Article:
Last September, as children and preteens swarmed retail stores eagerly looking for new back-to-school outfits (after poring through magazines to see what was cool and trendy and checking out their friends’ looks for inspiration), approximately one-third probably left either empty-handed or, at the very least, feeling dejected.
According to the American Heart Association, one in three children in America is currently overweight or obese. But the U.S. apparel industry mostly overlooks overweight girls and boys, stores often don’t offer plus-sizes for children (or if they do, the pickings are slim) and, because of this, bigger kids are often forced to size up--resulting in ill-fitting or uncomfortable clothing that makes them look heavier than they actually are. It’s as if, to many retailers, overweight children just don’t exist.
Ruth Smith, a 50-something year-old mom from Bolingbrook, Illinois, is out to change all this. The Kickstarter campaign she launched a few days ago is already getting notice for its unique and just plain smart purpose: to create a clothing line, Hey Mom, It Fits!, for overweight children aged 9 to 12. A seamstress by trade, whose children grew up plus-size, Smith has been quietly crafting stylish garments for young clients out of her home for 25 years, making sure that both the fabric and the cut of each piece works for fuller bodies.
After seeing her own plus-size sons struggle in and out of ill-fitting mass-market clothing, Smith set out to design on-trend pieces that looked like the ones their classmates wore to school, but fit their little-yet-big forms.
When it came to designing, she realized that listening was the key component to making her sons happy with their fashion: “We had a back and forth: they would ask me to cut off the arms of something, which I wouldn’t want to do but they thought was cool, and I had to convince them to let some things go, because it just wasn’t going to look right on their bodies.”
Smith says that what retailers don’t understand is that there’s an inherent sensitivity required in tailoring for plus-size kids: “It’s not just about getting a bigger size, and it’s not about taking plus-size little girls into women’s stores just to find clothes to fit them,” she says. “I saw that all the time, and it struck me how they never got to look like little girls,” says Smith. “It wasn’t fair.”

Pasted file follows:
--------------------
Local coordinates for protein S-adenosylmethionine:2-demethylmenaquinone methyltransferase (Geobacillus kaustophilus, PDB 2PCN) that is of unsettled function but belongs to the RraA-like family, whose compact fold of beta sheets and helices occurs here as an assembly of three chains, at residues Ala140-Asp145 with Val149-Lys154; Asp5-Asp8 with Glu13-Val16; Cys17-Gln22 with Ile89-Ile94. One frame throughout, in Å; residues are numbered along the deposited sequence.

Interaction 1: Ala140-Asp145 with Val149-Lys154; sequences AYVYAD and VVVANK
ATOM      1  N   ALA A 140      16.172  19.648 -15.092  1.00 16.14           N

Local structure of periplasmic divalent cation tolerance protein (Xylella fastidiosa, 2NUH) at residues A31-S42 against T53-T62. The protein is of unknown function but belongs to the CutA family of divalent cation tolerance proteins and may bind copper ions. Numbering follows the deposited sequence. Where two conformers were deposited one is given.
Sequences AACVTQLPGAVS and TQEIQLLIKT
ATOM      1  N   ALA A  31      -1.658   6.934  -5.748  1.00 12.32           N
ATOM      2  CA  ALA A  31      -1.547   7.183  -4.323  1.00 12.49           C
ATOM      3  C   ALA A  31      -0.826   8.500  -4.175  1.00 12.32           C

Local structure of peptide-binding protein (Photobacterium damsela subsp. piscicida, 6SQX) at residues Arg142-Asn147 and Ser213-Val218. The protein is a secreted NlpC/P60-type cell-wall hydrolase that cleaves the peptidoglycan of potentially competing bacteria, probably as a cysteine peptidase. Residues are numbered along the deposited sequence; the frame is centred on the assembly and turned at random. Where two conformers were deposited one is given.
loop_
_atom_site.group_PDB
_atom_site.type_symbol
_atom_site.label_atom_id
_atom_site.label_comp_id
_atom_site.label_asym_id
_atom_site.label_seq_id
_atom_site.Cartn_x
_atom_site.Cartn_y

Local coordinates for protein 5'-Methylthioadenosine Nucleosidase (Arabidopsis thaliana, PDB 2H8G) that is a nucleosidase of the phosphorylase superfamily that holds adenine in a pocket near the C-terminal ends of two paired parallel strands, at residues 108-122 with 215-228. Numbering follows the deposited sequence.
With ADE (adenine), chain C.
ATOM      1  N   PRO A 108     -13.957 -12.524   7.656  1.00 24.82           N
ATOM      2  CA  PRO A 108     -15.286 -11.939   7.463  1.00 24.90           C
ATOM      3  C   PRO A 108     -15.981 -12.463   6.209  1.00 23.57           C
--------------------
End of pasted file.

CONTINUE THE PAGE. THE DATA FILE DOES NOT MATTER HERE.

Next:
These days, though her sons are grown, Smith is still hard at work creating plus-size clothing for neighborhood kids. Her Kickstarter is looking to raise $12,000 to allow her to turn her long-term project into a real business.
Her dream: a catalogue of classic, well-made designs that people can come back and reorder even years later. Retailers in Canada and Europe have approached her about stocking the line, but she currently can’t resource such a large-scale effort, a situation she’s hoping to change soon. In the meantime, she remains devoted to helping plus-size kids look better, feel more confident, and overcome the social stigma of obesity. “It’s little things, but they make a big difference,” she says. Case in point? Her favorite fashion moment: a local church fashion show in which one overweight little girl wore one of her outfits.
“It was wonderful — this little girl came out and everyone just gasped.”(You can see a version of the stylish dark denim ensemble the girl wore on Smith’s Kickstarter page.) “The way she held her head up high, and was smiling and so confident, I was really proud. She looked so pretty, and you could tell she felt it.”
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